Yeah, what can I say, I've got some time to kill and figured I'd come up with a top manga list. It somehow go to 20, and that's a nice number, so let's go with it. If anyone out there is looking for some manga to read, consider my suggestions here!
#20) Club 9
Sadly, I've only gotten to read 3 out of 5 volumes because Dark Horse never bothered to publish the last two (much to my dismay). The artwork in this series is certainly a little strange, it's just how the guy draws, but it allow for great over exaggerations of expressions that just look great. When you get down to it, the main glue of the story is the incredibly likable main character, Haruo Hattori, a farm girl who's just moved to the big city for college. While this sounds like a rather boring lead, she quickly finds herself getting a job as a club hostess at Club 9, hence the title. It does end up being a "fish out of water" story, but it's a very good one at that because while the main character may seem a tad ditzy, she's oddly relatable to a real life human, and Haruo alone makes the story worth reading. Things had just taken a decidedly interesting turn when Dark Horse pulled the plug, sadly.
#19) Beet the Vandel Buster
Ok, here's my guilty pleasure, Beet the Vandel Buster. It's on semi-permanent hiatus as of volume 12, but first 12 volumes were still great to read. Basically, once every chapter you go "that's exactly how I think a JRPG would be in real life!". If that statement sounded interesting to you, you will find something to enjoy here. For once, the bad guys are really interesting and get quite a lot of page time, fights are alright, but the big appeal here is "it's like how a JRPG would be in real life!", and that was enough to keep me coming back for more.
#18 ) Dr. Slump
Do we have any idea wtf Toriyama was doing when he made each and every chapter of this? No, but it doesn't matter, bottom line: It's epically hilarious. It starts off as a parody of making child super robots *cough*Astro*cough* as an affectionate parody, but Toriyama lets it spiral out of control pretty quickly to "I wonder how far I can go until the readers think this is actually weird". There are tons of pointless characters who are supposed to be parodies of cameos and superheroes, except they are all incredibly lame (thankfully, everyone but the superhero realizes this, it's like someone wore their Halloween costume too long until they started believing they have super powers). Toriyama also inserts himself from time to time as a strange robotic dude and has no problem making fun of himself for his lack of ability to draw women among other things. His layout is simply amazing, he has characters use the panels like they exist in space, they'll do things like walk across the, break them, grab something else from another, etc. It's a comedy series, so it's difficult to describe all of it's humor, but there's a lot of poo, a lot of talking poo, a lot of strange characters being pointless while loving every minute of it, strange and pointless contests between characters, seeing Arale terrorize Penguin Village, watching other strange inventions of Senbei Norimaki do strange and ultimately pointless things, and there's really no plot to speak of, but for off the wall humor, it's the place to go. It also might help explain all of the random animal characters you see in Dragon Ball and DBZ, they're here too and they're a good half of the population around here.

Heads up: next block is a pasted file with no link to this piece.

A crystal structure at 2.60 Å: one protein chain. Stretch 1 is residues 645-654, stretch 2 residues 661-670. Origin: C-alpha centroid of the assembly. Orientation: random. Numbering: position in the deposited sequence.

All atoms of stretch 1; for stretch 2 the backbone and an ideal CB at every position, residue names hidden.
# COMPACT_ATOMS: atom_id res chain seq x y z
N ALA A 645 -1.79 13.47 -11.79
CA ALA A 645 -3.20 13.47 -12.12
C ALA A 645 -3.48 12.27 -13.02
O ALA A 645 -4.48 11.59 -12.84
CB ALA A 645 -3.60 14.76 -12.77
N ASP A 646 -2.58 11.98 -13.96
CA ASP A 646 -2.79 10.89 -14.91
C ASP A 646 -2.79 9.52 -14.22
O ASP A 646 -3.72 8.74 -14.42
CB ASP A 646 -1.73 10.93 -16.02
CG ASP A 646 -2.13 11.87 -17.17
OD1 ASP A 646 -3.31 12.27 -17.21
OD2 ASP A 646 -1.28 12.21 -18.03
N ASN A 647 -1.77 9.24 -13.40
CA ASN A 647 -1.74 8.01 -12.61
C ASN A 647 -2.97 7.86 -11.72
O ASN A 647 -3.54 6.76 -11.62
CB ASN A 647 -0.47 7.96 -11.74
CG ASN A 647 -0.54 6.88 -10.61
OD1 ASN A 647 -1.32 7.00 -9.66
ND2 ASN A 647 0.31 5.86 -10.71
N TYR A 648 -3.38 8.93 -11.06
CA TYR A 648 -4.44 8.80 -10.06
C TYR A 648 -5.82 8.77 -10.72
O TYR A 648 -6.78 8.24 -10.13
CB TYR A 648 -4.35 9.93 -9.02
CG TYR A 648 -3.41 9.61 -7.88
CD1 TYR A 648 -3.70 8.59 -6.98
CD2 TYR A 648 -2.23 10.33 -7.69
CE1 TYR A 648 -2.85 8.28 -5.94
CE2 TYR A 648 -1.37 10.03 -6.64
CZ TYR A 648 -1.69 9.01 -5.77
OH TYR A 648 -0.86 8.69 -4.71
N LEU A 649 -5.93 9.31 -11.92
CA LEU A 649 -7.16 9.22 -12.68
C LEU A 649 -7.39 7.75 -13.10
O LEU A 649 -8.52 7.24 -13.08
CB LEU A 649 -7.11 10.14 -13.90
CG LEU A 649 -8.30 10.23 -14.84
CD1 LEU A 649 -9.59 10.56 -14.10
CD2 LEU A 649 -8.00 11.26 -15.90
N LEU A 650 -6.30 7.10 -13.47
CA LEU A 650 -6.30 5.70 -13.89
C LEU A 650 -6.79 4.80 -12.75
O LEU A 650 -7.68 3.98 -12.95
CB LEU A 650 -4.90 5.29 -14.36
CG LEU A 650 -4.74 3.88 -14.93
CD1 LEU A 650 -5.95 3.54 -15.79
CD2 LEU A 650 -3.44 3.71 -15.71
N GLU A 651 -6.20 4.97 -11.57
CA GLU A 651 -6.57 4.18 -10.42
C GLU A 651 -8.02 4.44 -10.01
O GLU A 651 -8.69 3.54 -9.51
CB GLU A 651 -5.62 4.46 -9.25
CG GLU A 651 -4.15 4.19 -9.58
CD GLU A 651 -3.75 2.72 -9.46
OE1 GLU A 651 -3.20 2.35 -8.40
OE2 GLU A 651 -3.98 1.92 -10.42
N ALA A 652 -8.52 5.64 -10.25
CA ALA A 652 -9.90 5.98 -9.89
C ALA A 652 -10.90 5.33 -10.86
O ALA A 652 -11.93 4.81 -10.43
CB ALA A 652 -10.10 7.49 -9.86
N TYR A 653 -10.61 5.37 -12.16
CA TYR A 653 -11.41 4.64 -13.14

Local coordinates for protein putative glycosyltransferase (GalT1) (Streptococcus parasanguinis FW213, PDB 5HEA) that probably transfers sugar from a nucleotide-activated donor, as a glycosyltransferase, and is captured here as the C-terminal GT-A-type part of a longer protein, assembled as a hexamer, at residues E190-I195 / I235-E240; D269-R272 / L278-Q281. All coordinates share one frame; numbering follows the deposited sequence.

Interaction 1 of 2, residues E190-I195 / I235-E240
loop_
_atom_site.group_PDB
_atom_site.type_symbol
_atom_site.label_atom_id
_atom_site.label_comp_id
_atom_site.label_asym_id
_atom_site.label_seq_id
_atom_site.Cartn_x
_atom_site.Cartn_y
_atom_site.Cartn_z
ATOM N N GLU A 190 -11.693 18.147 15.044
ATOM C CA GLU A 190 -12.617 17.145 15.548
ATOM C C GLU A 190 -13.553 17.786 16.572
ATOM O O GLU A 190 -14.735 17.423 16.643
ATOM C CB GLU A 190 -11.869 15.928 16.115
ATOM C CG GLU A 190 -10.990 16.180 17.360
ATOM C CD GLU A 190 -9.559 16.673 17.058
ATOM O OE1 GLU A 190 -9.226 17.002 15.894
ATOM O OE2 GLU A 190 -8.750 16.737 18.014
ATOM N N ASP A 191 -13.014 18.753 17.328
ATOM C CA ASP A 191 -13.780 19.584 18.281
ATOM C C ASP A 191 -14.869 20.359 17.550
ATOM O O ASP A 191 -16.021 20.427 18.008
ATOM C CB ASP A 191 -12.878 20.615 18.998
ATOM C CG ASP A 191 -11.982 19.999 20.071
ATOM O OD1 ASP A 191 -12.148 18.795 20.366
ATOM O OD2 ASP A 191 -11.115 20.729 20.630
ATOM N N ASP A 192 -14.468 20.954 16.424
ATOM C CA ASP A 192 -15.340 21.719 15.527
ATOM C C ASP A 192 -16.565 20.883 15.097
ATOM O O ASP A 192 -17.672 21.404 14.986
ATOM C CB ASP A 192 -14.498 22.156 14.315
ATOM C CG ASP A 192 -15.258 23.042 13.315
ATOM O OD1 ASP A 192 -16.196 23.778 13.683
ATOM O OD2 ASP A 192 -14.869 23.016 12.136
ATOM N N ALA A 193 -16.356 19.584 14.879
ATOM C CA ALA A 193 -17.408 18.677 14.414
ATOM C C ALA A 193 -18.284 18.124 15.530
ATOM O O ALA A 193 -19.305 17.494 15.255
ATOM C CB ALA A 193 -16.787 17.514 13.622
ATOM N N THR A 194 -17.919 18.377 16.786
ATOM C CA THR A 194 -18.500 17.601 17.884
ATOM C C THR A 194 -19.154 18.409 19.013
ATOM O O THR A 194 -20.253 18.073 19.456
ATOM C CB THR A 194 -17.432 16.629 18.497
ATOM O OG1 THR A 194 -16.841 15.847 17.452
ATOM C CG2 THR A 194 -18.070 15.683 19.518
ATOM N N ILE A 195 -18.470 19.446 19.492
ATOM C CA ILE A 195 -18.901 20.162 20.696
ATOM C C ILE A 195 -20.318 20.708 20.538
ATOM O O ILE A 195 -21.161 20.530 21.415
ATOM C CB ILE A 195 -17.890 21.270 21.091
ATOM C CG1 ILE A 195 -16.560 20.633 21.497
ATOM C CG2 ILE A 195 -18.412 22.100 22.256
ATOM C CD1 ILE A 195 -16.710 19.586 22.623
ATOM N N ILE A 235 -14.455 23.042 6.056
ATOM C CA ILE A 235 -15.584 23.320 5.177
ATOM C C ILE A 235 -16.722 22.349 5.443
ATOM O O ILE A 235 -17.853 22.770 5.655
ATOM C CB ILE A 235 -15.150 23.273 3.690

#17) Eternal Sabbath
Eh, who knows, maybe I have a thin for child villains that I find to be awesome, but even without that, it's a good sci-fi with psychics. The author's other series is MARS, a decidedly shojo series, and I think it shows here too as apparently this is seinen, but I mistook it right away as a sci-fi shojo (particularly because every sci-fi shojo I've ever seen or read has psychics in it somewhere). It's been ages since I've read this series, but I'll be accumulating the rest of it for Xmas, I just remember "good plot, good romance" from the brief summaries I hold in my head for all good or bad series.
Del Rey recently re-printed this, glad they did, I would've overlook the ancient, flipped, Tokyopop editions for ages because they're getting hard to find anyway. Here's a series for those of you wanting plenty of gore to go along with your nature preaching. Now, I tend to have a big thing against any anime or manga that preaches something annoying (starting with the very first line in the book no less), but the good ones will quickly abandon it in favor of an actual plot, in Parasyte's case, one that involves a heck of a lot of violence and creepy things that mutilate bodies after consuming them. Hitoshi Iwaaki's art is a love or hate it thing, but either way, he has a way of drawing parasitic humans in such a way that they look just slightly off-putting and you can just tell there's something "off' about them, but you can't quite put your finger on it, it's like a drawn version of the uncanny valley, but they don't look like animated corpses either. Never is it more obvious when he does it to the main for just one panel shot. For the most part after that thing with the opening line of the series, it's a bit more subtle in conveying its message, often through the thoughts and discussions between our two mains, Shinichi and Migi. If you want a thrilling series where you actually think the main is in serious trouble of dying (because some of his enemies are just that awesome) with a good plot and setting, give it a shot. Recommend you like violence too for this one.